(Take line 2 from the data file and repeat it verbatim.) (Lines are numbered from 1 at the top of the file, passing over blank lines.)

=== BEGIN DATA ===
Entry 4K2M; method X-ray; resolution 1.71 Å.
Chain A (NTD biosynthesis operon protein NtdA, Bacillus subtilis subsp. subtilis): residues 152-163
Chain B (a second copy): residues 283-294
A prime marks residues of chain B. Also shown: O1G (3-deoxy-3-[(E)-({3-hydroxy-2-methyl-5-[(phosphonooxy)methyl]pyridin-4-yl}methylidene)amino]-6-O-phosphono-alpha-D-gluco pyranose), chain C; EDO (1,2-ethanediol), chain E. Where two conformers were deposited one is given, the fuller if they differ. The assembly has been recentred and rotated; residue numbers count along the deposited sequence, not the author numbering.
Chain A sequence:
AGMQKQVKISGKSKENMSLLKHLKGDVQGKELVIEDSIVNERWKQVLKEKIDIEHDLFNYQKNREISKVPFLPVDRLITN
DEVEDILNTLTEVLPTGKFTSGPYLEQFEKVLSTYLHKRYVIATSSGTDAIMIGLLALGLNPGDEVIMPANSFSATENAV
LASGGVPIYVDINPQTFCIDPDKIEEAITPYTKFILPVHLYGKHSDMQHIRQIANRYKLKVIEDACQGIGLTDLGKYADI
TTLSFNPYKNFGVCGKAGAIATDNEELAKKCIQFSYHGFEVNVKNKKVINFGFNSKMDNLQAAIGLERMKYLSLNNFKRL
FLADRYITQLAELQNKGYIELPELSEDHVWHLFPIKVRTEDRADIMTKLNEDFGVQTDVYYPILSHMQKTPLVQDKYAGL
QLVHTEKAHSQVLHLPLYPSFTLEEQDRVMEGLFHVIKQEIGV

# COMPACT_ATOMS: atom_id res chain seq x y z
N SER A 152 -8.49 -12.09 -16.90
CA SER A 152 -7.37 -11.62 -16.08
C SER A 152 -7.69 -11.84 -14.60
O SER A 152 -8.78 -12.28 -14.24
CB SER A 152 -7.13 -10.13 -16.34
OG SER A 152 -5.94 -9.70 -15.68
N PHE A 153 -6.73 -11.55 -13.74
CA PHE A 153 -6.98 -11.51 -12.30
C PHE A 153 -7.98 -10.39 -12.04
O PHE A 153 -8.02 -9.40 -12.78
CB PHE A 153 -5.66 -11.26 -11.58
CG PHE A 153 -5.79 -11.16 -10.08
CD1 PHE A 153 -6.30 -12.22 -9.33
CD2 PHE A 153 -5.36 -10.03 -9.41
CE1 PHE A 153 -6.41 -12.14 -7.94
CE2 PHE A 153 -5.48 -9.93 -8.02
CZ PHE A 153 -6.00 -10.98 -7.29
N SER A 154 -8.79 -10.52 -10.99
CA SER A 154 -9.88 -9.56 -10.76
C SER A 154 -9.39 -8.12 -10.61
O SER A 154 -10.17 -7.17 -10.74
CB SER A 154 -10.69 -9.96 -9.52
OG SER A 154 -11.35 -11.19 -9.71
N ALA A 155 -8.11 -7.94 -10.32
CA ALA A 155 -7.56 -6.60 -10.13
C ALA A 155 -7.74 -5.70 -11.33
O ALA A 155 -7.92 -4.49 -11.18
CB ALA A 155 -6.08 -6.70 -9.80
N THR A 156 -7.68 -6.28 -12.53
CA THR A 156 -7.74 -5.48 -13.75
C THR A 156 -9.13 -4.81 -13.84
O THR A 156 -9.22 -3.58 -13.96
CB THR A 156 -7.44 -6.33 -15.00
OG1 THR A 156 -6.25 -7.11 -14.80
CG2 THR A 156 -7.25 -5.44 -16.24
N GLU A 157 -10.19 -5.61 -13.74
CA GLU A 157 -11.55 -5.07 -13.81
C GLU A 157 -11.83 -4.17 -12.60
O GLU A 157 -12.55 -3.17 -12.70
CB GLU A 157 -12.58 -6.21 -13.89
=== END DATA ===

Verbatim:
Chain A (NTD biosynthesis operon protein NtdA, Bacillus subtilis subsp. subtilis): residues 152-163